Survivor and the Tea Party
Although I would like to be on TV, I don’t watch it. Bad form, I know. Sometimes, however, a show sucks me in and I go back to where I was when I was 13 and watching 25 hours of TV a week—enraptured and engrossed in drama that will not help me learn more about the world. Or will it?
Last night I happened upon the Survivor finale. Within five minutes I was cursing the world about a particular player named Russell. This chap was a “good Southern boy” (as described by a player who was being mislead and about to get played by him). Interestingly enough, Russell was recently arrested for punching a woman at a street fair. He is a stand-up kind of person who sweared on his family, children and grandmother when telling blatant lies. At Tribal Council (where the players who were voted out decide on the winner between the final two or three players) Russell was asked if he regretted his actions. He responded: “No that’s just the way the game is played.”
However, he should know that to win this game you must make sure that the people who get voted out don’t hate you. If you make it to the final Tribal Council you will need their vote to ultimately win the game. In Russell’s case at Tribal Council he was called an evil, despicable human being and told outright that no one would vote for him because he plays in a way that no one respects.
America, on the other hand, voted for Russel. In a viewers poll Russel was the player of the season. Why? Because he is amusing on camera. And incites passion in his followers. Passionate people vote and hence Russel was gifted $100,000 for his antics. His fellow players, the people who know firsthand how his methods cause pain in those around him didn’t find him so amusing. He did not receive a single vote in the final Tribal Council.
As Jeff Probst, the host, read the votes at the show wrap-up filmed in N.Y.C., Russel looked like a wounded bird. (More specifically like a bald eagle who just drank the blue juice in Charlie’s factory.) He knew that he had lost, but he could not admit that it was from his doing. He told Jeff, “There is a flaw in the system. America should have a say on the Survivor.”
But, what happened when they let populist fervor dictate the winner? A dishonorable person was rewarded for their trickery. The episodes and the media only give a brief glimpse of the many interactions and deals that go on that island. Tribal Council is constructed to be an informed body who can make the right choice. They knew who the right person was for the million dollar prize.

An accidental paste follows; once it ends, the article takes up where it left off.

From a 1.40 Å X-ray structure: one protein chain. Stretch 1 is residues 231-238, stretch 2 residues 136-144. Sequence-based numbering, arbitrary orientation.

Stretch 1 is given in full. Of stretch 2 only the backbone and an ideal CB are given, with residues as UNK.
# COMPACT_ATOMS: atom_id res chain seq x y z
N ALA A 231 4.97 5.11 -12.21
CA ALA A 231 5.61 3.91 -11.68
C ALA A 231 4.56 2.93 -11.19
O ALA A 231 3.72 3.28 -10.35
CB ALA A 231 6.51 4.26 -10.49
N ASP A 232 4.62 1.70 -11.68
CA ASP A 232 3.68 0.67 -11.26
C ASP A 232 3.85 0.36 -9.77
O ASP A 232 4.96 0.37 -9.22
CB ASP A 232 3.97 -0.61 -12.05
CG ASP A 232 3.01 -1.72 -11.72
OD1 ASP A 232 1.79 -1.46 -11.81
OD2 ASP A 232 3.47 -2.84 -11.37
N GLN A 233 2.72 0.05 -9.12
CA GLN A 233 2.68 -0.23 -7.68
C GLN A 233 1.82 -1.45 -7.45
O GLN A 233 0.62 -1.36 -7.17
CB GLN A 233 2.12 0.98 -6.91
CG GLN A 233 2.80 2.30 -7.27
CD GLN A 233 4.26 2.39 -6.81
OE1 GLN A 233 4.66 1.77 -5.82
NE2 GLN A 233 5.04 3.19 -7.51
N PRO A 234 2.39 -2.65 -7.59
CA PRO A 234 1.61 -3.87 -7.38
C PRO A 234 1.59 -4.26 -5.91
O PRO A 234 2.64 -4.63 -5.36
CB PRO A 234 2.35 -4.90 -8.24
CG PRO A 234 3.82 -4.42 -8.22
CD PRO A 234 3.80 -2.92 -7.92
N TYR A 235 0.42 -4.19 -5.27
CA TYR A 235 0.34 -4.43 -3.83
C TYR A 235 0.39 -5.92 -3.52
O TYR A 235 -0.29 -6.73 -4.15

This is the point that junk reality TV started to apply itself to the real word. Russel reminded me of the Tea Party call to create a more populist approach to governance. (Which our founding fathers warned us against.) Some even go so far as to call for a new Constitutional Convention.
But the whole point of our legislative body is to guard against reactionary politics. Citizens elect representatives who know more about governance than the general citizenry. People who know how to handle the politics and the details so that they can do our bidding in Washington. If the masses don’t like them they can petition them, protest or vote them out next election. It is not a flawless system, but it guards against an ill-informed and inexperienced public from making important decisions.
Jeff Probst read my next thought as and responded with: “Well, you agreed to play Survivor. This is how this game works. If another game operates with those rules, it is a separate game. Go play that game.”
So Tea-throwers—go find an island in the middle of the Pacific and construct your own goddamned game.
Blogger Bio: Lauren LoGiudice is an actor, model, performance artist, writer, host, producer, improv comedian and amateur chef. A native New Yorker—born in Queens, now living out in Brooklyn—who likes to shake the dust of the outer boroughs off to travel the world, living and working in places that range from India to Mexico to Italy. Part of the slim minority who does not like bacon, potato chips or milk chocolate. Often seen in farmer’s markets trolling for and the latest weird vegetable. Eats her greens. (laurenlogiudice.com).
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